In Part 1, we discussed cleaning out old, no longer used programs and documents. Here are some more housekeeping ideas for your computer.
Next, you may want to clean up your desktop. Do you have tons of little icons all over the screen? Some people aren’t bothered by this, some people can’t stand it. Regardless, you can get a cleaner look by removing the desktop icons. Keep in mind, the icons are just shortcuts to a program. If you remove the icon, you are not removing the program itself, the only real way to do that is the method listed in part 1. If you remove the shortcut, you can always find the program by searching your Start menu or by using the Search Charm. To delete an icon, just right click and hit delete. (By the way, this does send it to the Recycle bin, so go ahead and empty that again when you are done cleaning that up.)
Similarly, you can clean up your Start Menu and/or your Apps screen. If you no longer use the programs pinned to your Start menu very often, or you have Apps on your screen you don’t want, you can right click to unpin them from that menu.
Another thing to do this time of year is to make sure your programs are up to date. This includes not only Windows updates, but also the add on programs that should be updated, like Flash and Java. It is important to keep these updated because they are often exploited by hackers and malicious software. If your Windows updates aren’t set to automatic, (which we recommend!), you should certainly check to see if those are available by searching for Update in the Start menu or Search charm, then clicking on Windows Update. In the window that pops up, click Check for Updates.
To check for updates to things like Java and Flash, you’d want to check your browser plug ins. Firefox has a built in update check, or you can check using Qualys Browser check, explained here. And if something is popping up telling you to update (for example, Adobe) and you keep ignoring it, this time go ahead and let it update.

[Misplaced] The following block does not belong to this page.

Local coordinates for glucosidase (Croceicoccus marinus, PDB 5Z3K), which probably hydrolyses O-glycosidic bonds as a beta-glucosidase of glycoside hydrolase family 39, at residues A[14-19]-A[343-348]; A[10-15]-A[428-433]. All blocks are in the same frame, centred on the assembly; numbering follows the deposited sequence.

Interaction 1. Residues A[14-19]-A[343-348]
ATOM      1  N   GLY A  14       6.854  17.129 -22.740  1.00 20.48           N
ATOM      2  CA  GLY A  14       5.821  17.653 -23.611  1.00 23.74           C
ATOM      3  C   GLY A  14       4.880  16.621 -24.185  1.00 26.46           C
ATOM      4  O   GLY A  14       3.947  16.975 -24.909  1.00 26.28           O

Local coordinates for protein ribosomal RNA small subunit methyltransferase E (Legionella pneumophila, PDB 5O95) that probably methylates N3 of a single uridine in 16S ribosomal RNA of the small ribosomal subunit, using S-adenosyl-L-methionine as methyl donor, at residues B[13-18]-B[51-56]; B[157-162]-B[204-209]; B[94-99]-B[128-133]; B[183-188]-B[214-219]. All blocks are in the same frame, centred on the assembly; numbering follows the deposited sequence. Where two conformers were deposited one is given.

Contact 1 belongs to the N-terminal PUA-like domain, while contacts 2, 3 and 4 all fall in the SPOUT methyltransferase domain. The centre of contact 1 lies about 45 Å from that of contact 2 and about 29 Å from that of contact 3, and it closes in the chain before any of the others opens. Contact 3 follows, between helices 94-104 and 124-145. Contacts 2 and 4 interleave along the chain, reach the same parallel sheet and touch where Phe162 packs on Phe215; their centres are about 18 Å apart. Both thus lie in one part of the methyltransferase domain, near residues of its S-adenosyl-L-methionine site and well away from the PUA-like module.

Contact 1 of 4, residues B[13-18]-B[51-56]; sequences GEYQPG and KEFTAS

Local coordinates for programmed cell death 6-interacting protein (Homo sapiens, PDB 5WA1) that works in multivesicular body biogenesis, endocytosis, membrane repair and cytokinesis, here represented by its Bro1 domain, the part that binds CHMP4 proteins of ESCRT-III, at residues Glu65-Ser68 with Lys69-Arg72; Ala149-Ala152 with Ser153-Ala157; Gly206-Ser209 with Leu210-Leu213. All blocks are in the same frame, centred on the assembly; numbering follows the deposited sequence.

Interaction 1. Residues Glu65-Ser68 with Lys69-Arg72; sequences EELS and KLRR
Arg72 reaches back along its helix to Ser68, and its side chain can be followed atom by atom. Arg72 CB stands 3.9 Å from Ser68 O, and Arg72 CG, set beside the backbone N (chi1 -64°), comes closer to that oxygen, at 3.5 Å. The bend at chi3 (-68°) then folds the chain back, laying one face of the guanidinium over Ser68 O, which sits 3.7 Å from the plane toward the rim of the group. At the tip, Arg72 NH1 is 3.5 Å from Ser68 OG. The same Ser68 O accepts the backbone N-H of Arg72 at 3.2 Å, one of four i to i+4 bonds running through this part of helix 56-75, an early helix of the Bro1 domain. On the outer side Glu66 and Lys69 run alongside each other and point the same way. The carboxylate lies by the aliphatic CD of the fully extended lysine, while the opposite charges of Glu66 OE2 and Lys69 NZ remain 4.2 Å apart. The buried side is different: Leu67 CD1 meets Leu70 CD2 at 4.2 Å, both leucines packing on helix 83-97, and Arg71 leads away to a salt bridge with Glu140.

Another thing to be certain is up to date and has been run is your antivirus and antimalware software. Make sure you’ve updated them to the most recent version, and then run a scan. Keep in mind antivirus scanners will find different things than antimalware, so you should have both installed.
Now that you’ve cleaned up a lot of programs and other items, you may want to defragment your computer. If you have Windows 8 and have never change the settings, the computer optimizes drives every week, so it shouldn’t need it. However, you can still check if it is necessary. In Windows 7, you can go to the Start button, then All programs, then Accessories. Choose System Tools and then Disk Defragmenter. You may have to enter an administrative password, then hit Defragment now. In Windows 8.1, bring up the search charm and type in defrag. Choose Defragment and Optimize your drives. You can choose to Analyze your drive to see if defragmenting is necessary. It’s only necessary if it is higher than 10% fragmented.
If your drives need defragmenting, this may take some time to complete, maybe even a few hours. But you will still be able to use the computer during the defragmenting process.
In part 3, we’ll discuss some final housekeeping suggestions.